We had the most beautiful weather this weekend and decided to take advantage of it. 

First we headed down to the beach near where we live. Found a nano cache and admired the scenery, rockpools, sand and shells. 

Here is the nano cache we found on the headland - soooo tiny!!
Mullaway Headland
Riki hanging out on the bench and my hubby and his nephew on the right
Mmmmm - long black
Yummy scones (from our English heritage) - link to recipe below

Recipe for basic scones - enjoy :-)

Sunday, August 11, 2013

Newby geocachers

Magda and Riki put us onto geocaching - like orienteering only with better technology and surprises!! So I registered on under 'eureka2005', got myself a cool app that makes it easier and Riki helped me make some tokens to swap if we found caches with goodies. Hubby came up with the idea of using domino's as I had a bit of a stash to make altered domino pendants. 

As an aside - here was the sunset on the way home from doing the grocery shopping

Magda sent us some yummy Blueberry and Peanut chocolate :-)
And of course Riki helped us eat it!!
Our geocaching tokens
First day geocaching - having a hearty breakfast of bacon, poached eggs and Turkish bread
These are the beautiful places you get to see when you geocache - Woolgoolga Beach access
Tracking down our first cache
Woot - we found it! Well hubby did - it was a nano cache with a log that we filled in and then placed it back in it's spot. It was near a Pandanus Palm
Woolgoolga Beach - no muggles about!!
Filling in the log
Second day geocaching - first stop Woolgoolga Cemetry - after playing chasey's with the GPS we found it!! I got my first chance to leave a token :-)
Magda and Riki find old cemetaries as interesting as we do so we spent some time finding the oldest graves and reading some of the headstones to get a feel for the people who once lived in the area. This metal headstone was hard to read but we could make out 'Sarah Rose'
The honors for the oldest graves went to Edwin and Sarah Eggins who travelled to Australia from England and settled in Woolgoolga.
Our second cache of the day took us to a place we didn't even know existed. The nano cache with logbook was hidden somewhere near this beautiful spot.

There was another cache hidden in the dunes somewhere behind Buster the shipwreck (much more covered in sand since the last time we saw him) But due to really bad erosion the pathway had been closed and we suspect that was were the cache was hidden - our  first DNF :-(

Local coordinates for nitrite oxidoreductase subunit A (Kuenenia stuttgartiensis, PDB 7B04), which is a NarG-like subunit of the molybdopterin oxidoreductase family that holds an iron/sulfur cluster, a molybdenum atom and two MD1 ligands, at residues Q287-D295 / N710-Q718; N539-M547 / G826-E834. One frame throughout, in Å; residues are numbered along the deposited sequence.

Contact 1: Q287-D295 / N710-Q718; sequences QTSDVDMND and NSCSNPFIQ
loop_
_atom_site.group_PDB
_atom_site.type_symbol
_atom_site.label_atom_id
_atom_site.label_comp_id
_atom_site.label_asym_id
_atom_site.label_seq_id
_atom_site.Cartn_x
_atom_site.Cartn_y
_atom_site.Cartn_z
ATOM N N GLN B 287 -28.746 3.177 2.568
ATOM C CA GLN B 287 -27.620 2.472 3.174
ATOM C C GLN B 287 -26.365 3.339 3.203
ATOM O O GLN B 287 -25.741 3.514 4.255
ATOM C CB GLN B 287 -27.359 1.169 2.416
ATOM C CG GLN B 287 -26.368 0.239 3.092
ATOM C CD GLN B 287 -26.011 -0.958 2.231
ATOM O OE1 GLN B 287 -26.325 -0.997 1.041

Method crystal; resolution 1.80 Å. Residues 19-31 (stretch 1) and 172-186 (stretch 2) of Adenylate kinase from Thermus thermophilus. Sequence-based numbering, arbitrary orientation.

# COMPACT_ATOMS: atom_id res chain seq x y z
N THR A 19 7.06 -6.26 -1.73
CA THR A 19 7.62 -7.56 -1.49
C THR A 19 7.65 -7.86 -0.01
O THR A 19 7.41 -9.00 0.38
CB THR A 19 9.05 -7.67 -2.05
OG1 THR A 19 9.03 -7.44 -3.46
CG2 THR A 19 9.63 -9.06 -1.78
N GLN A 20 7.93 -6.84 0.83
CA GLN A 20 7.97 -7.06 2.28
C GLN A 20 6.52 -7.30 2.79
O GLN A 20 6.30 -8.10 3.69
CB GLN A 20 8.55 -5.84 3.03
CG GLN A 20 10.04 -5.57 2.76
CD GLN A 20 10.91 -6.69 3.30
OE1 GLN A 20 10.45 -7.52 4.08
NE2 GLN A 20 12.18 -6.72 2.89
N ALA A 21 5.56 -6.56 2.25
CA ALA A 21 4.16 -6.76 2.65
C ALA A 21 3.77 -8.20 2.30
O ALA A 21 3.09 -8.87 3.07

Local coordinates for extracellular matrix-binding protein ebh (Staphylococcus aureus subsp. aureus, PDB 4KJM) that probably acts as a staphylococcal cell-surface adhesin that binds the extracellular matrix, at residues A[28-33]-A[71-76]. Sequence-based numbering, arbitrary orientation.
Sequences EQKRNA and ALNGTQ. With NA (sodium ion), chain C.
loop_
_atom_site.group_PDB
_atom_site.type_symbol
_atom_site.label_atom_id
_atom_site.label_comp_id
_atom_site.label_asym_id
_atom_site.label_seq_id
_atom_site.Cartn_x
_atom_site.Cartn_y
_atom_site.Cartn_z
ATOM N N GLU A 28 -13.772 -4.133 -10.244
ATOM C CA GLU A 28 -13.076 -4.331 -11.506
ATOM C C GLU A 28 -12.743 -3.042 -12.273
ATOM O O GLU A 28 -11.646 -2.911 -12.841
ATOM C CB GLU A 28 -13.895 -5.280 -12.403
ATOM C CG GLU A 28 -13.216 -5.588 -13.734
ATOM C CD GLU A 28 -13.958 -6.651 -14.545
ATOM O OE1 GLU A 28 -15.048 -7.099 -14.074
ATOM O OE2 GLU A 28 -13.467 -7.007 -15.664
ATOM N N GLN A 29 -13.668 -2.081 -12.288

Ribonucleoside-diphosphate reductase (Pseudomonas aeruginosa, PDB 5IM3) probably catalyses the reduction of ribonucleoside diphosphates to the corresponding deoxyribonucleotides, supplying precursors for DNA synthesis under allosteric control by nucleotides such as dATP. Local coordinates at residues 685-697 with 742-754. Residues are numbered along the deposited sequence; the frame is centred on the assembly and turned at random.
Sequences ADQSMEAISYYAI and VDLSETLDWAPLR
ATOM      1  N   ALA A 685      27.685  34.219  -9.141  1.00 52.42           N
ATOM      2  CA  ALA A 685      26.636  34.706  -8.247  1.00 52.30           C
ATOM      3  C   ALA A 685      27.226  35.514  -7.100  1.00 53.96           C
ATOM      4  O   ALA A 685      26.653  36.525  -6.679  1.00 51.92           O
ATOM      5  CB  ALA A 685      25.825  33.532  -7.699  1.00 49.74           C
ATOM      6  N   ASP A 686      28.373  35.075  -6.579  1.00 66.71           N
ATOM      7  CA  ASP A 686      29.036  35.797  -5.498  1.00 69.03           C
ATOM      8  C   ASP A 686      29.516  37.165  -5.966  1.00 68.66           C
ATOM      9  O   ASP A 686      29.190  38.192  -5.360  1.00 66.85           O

Third cache - success!! This one was hidden by a family from the United States when on holidays. Beautiful spot
Woolgoolga Creek - there is a lovely picnic area with barbecues about 50 metres away
This weekend we headed off to Coramba - a little township about 20 minutes west of Coffs Harbour - there were 2 caches we had selected. One at the historic Coramba cemetary and one up at the trig station on a very steep mountain!!!
We loved the metalwork on this grave
This cache unfortunately was a DNF for us today. We think we were searching in the right place and hopefully the cache is still in its spot. But it was worth it just to have a look around. As you can see we had the place to ourselves

This was so steep we decided to turn back and go a different way
Second cache of the day - found!! Beautiful views back over the ocean
Spotted a fire!!
We also had some vanilla slice at the Coramba bakery - yummo. Sorry no photo - although it would just make you drool all over your screen :-) Just in case you would like to make something simliar here is a really easy Vanilla Slice recipe from Better Homes and Gardens website


2 x 200g packet Lattice biscuits (light, pastry square biscuits)
½ cup custard powder
½ cup caster sugar
1 cup milk
300ml thickened cream
1-2 tsp boiling water
Passionfruit Icing
2 cups pure icing sugar
2 tsp softened butter
2 passionfruit, halved


1. Line base and sides of a 20 x 30cm (base) slab pan with baking paper, allowing an overhang along each long side. Arrange biscuits, in base of pan, in a single layer. Use a serrated knife to cut to fit.
2. Put custard powder, sugar and ½ cup milk in a large saucepan and whisk until smooth. Pour in remaining milk and cream. Put pan over a medium heat, cook, stirring constantly, for 5 minutes or until custard comes to the boil.
3. Working quickly (see Cook’s tip, this page), pour warm custard over biscuits, then top with another layer of biscuits, ensuring you align all biscuits. Refrigerate for 1 hour or until set.
4. To make passionfruit icing: Sift icing sugar into a large bowl. Add butter and enough passionfruit pulp to make a thick icing. Stir in 1-2 teaspoons of boiling water. Spread icing over biscuits. Refrigerate for 1 hour until icing sets. Cut into squares, using the shape of biscuits as a guide. Serve.